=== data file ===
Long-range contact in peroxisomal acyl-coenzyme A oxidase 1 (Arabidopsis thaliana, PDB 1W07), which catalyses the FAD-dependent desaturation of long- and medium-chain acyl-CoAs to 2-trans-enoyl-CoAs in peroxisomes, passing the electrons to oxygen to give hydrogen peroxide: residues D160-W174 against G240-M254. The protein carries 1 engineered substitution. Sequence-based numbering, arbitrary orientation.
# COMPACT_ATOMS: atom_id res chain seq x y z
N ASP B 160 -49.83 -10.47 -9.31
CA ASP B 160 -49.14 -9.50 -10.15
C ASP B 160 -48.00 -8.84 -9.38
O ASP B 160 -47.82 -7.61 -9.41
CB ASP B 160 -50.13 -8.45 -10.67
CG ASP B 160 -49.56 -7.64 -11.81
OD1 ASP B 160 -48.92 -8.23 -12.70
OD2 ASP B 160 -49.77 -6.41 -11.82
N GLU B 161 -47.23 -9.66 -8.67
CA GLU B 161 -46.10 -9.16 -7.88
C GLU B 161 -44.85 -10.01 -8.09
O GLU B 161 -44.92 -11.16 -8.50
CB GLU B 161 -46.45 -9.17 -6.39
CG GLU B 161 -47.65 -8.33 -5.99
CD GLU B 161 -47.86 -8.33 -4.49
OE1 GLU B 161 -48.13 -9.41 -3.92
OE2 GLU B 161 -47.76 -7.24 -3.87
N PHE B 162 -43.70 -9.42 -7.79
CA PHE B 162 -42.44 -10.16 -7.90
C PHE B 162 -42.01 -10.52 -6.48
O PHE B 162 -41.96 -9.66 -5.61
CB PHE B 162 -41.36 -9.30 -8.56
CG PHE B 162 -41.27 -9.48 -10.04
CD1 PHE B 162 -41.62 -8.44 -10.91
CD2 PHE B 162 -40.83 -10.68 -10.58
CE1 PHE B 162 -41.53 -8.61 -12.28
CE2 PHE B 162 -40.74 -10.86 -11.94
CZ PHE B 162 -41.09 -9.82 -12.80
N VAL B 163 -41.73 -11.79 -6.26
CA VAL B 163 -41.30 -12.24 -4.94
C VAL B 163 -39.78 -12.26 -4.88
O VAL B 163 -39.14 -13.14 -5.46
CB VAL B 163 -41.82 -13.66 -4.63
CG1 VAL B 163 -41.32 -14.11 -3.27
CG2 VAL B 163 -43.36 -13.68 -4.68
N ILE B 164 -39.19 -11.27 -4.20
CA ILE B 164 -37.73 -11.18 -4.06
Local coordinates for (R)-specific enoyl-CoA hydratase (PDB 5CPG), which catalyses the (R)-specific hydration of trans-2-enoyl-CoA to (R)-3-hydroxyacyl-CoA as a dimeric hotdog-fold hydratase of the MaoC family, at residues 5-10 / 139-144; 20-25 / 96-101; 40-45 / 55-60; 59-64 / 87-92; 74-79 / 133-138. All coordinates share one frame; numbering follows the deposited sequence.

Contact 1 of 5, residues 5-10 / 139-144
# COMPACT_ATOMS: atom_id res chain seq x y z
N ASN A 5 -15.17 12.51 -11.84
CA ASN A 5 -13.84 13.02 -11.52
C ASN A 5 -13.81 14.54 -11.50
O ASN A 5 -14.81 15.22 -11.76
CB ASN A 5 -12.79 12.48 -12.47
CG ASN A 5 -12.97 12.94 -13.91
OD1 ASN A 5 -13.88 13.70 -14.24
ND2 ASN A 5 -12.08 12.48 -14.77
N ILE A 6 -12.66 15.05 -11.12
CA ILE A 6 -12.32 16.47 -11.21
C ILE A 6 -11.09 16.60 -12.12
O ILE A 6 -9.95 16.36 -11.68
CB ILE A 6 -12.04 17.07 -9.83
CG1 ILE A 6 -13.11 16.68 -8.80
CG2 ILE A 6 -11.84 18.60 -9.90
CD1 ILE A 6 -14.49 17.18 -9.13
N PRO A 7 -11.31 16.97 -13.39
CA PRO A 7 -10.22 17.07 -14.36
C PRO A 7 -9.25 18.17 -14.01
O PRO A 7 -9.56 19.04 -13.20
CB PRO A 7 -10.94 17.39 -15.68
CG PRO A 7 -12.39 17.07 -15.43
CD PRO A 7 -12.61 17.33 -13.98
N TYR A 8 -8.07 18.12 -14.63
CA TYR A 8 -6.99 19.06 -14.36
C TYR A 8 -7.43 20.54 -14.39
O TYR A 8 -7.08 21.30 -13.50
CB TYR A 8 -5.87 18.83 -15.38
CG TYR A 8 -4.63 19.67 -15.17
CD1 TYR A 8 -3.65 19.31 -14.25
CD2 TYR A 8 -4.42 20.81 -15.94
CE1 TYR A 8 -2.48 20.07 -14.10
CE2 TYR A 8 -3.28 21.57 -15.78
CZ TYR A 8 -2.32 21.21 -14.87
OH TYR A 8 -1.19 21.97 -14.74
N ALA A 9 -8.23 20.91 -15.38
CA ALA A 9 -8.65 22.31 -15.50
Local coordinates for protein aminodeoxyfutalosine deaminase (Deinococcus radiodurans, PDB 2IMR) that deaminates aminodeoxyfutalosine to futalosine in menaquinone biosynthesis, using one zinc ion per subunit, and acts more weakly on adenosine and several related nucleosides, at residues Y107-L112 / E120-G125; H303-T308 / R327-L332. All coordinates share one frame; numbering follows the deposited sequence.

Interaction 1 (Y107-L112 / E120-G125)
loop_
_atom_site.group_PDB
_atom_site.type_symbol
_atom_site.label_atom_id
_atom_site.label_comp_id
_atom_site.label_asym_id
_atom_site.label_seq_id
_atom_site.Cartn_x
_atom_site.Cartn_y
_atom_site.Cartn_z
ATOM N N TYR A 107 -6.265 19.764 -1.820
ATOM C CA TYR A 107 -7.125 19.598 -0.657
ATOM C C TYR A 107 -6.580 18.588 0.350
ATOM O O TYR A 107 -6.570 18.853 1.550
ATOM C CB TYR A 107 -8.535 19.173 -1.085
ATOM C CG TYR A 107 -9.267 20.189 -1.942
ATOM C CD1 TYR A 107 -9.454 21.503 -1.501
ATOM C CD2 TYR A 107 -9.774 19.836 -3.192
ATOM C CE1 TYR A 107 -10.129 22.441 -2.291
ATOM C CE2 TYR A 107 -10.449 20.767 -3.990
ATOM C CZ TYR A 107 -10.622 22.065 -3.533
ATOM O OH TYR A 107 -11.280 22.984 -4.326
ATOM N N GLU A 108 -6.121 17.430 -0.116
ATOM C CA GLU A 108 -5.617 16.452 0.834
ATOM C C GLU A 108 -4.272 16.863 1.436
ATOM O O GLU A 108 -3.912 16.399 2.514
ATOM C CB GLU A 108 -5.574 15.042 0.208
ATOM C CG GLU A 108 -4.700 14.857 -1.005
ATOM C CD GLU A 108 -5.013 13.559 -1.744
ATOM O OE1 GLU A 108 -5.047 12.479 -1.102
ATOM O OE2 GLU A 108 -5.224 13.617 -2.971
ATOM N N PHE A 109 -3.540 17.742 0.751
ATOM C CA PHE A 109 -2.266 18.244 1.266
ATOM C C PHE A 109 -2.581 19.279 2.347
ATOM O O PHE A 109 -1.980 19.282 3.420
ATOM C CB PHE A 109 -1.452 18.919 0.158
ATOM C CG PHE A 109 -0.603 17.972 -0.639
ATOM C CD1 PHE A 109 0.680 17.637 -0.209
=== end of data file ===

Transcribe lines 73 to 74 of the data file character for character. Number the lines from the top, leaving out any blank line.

CD2 TYR A 8 -4.42 20.81 -15.94
CE1 TYR A 8 -2.48 20.07 -14.10